How does your body process carbohydrates?
The digestive system breaks down the complex carbs into simpler sugars i.e., glucose. Later, these glucose molecules enter the bloodstream.
Further, processes like Glycolysis and Krebs cycle catabolize these molecules to produce energy. This energy produced serves as fuel for our bodies.
What will happen due to excess carbs?
The amount of carbohydrates you consume determines the level of sugar in your blood. As a result, eating too many carbohydrates might raise blood sugar levels. This situation leads to hyperglycemia, i.e. diabetes.
Note: Hypoglycemia is a low blood sugar level caused by insufficient carbohydrate ingestion.
Classification of Carbohydrates
Carbohydrates are scientifically classified on their products of hydrolysis as:
1. Monosaccharides: These are polyhydroxy aldehydes or polyhydroxy ketones. They are basic and simplest carbs. They cannot be further hydrolyzed into form simpler forms.
2. Oligosaccharides: Their formation occurs by linking a definite number of monosaccharide units. During this process, the water molecules get eliminated.
Based on the number of monomeric units connected together, they can be subdivided into:
a. Disaccharides: The combination of two monosaccharides results in the formation of a disaccharide. On hydrolysis, they generate two monosaccharide molecules.
Example: cane sugar, maltose, lactose etc.
b. Trisaccharides: On hydrolysis, the trisaccharide produces three units of monosaccharides.
Example: raffinose (C18H32O16).
c. Tetrasaccharides: Linking four monosaccharide molecules together forms a tetrasaccharide. They generate two monosaccharide molecules on hydrolysis.
Example: stachyose (C24H42O21).
3. Polysaccharides: In comparison polysaccharides are complex carbohydrates. They are formed after the combination of an indefinite number of monosaccharide units.
Polysaccharides are developed from n number of monomers. This leads to the elimination of n number of water molecules.
Note: Due to the indefinite number of monomers, we can assume their number as ‘n’.
Example: Starch, cellulose, glycogen etc.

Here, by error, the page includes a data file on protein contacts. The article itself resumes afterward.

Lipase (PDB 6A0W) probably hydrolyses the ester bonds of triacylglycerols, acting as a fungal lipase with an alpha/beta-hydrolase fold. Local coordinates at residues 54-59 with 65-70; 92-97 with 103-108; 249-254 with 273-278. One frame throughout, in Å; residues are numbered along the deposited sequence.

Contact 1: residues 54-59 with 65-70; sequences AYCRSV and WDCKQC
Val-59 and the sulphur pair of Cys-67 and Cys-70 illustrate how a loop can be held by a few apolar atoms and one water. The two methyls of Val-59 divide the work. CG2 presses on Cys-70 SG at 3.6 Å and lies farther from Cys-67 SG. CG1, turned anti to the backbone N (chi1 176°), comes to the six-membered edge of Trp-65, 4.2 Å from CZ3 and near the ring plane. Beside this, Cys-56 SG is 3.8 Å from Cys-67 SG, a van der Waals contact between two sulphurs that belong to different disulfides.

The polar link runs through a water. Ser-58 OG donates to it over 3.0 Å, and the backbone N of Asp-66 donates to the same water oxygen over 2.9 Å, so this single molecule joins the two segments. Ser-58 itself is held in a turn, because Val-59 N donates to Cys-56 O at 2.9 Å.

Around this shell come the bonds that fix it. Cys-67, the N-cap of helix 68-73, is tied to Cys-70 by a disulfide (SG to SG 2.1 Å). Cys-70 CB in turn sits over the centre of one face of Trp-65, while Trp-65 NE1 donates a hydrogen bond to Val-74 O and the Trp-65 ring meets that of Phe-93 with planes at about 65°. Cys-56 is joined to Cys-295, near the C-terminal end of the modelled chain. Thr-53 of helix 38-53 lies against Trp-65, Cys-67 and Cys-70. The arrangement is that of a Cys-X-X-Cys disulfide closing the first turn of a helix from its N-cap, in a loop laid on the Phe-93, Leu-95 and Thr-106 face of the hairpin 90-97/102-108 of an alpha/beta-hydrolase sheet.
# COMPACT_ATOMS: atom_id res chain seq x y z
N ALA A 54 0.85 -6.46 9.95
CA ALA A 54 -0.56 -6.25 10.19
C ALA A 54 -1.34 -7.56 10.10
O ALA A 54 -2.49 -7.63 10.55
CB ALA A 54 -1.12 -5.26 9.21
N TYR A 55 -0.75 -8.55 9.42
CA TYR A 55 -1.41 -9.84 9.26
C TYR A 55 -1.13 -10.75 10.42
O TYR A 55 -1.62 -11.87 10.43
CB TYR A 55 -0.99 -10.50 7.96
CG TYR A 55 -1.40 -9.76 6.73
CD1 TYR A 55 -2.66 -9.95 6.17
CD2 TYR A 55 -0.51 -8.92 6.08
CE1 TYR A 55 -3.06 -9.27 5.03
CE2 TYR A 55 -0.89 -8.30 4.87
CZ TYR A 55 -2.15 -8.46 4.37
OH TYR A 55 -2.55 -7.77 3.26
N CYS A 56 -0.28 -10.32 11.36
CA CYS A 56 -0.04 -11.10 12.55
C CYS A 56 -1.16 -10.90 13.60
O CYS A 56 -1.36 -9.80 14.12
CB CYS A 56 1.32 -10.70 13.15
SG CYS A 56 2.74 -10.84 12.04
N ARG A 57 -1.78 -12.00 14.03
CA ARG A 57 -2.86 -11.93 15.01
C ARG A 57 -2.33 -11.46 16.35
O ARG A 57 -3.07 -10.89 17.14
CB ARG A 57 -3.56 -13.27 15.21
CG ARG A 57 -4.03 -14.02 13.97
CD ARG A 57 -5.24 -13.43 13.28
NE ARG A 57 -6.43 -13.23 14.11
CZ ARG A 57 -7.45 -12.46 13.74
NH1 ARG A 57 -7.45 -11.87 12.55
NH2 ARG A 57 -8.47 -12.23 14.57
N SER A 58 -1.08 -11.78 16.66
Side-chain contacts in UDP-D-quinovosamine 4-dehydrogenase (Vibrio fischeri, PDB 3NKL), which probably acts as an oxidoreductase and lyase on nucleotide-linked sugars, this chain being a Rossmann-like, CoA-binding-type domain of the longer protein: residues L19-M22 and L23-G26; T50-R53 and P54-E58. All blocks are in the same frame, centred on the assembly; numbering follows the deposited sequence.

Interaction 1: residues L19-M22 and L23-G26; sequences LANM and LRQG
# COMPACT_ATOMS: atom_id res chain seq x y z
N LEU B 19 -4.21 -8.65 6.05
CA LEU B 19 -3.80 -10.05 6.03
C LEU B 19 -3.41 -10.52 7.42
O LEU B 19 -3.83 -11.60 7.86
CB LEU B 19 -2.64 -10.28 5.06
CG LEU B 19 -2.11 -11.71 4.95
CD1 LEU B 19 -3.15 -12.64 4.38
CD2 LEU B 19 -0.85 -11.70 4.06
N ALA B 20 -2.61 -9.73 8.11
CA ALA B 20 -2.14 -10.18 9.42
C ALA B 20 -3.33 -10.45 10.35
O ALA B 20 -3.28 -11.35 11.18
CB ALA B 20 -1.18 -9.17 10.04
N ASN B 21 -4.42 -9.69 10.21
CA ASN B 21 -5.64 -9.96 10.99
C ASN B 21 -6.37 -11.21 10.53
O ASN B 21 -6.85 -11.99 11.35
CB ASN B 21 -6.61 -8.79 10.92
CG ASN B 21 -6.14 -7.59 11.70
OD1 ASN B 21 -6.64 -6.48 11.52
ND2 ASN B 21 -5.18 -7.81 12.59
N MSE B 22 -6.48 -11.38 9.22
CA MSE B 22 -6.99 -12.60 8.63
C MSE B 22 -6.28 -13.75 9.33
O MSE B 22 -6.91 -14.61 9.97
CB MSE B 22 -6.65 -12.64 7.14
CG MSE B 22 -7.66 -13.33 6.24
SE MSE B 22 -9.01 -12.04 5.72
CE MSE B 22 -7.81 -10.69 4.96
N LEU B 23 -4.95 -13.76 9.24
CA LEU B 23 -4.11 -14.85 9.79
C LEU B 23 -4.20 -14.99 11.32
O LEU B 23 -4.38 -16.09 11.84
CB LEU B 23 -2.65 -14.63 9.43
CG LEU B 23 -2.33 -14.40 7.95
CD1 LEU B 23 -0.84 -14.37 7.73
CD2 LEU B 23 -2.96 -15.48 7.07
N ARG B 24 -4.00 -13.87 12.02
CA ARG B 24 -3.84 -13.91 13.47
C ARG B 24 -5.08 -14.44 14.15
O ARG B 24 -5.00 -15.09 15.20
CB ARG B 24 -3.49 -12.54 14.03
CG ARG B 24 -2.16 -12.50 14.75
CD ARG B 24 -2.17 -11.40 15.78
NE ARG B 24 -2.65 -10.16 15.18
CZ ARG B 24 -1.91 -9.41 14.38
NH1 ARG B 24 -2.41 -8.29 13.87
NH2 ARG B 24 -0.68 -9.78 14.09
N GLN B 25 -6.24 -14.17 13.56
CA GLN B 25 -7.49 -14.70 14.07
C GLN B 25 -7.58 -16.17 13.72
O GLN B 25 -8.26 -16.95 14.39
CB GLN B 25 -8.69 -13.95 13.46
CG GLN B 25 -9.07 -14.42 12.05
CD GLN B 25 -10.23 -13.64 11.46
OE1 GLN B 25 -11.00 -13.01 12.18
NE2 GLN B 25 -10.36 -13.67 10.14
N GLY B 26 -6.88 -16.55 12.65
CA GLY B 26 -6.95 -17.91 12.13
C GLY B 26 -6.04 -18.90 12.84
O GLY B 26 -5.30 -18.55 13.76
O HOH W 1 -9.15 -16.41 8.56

Type of carbohydrates
Carbohydrates are found in three general forms:
- Sugars: Glucose, fructose, sucrose and lactose are sugars. They are the simple and most basic forms of carbohydrates. They are sweet in taste. Crystalline in nature and are readily soluble in water. Found naturally in fruits, some veggies and milk.
- Starches: They are non-sugars and are not sweet in taste. They are complex carbs that are generated by linking several simple sugar molecules. These starches have to be broken down into sugars for obtaining energy from them. Food items like peas, bread, cereals, corn, potatoes, pasta etc., are loaded with starches.
- Fibres: They are also complex carbs. Your body is unable to break down or digest most of the fibres. As a result, consuming fibre-rich foods will keep you full and prevent you from overeating. They control digestion by facilitating food passage through the intestine. They also help to avoid constipation, lower cholesterol, and keep you healthy.
Note: The experts advise 25-30 grams of fibre consumption on daily basis.
Deficiency of carbohydrates
People often develop a myth that carbohydrate intake is responsible for their fattening. As a result, they avoid carbs at all costs. However, this misconception is not entirely correct. Anything consumed in excess has negative consequences.
Suppose your diet deprives carbs, then your body will take extreme efforts to meet its energy need. For this, the body will feed on stored carbohydrates in muscles. It will chemically break down the proteins till they resemble and behave like carbs.
In such a case, the body struggles to remove the unneeded proteins as a by-product. For this reason, the body suffers acute weakness, muscle loss, and strain on the kidneys.
What are Proteins?
Proteins form a significant part of our diet as well as of protoplasm. As a result, their name is derived from the Greek word protos, which signifies primary. The living body can survive in the absence of carbs and fats but won’t be alive with a protein-deficient diet.
The proteins are intricate, nitrogenous organic compounds. They are present in all plants and animals as they create their body’s framework. Animals have a higher amount of proteins (about 19%) as they are the structural unit of animal tissues.
The living body comprises a variety of proteins. Each looks different and plays a unique role.
For example, skin, muscles, horns, hair, feathers, nails, hoofs and much more. These proteins are constantly repaired and renewed throughout your life.
Definition of Proteins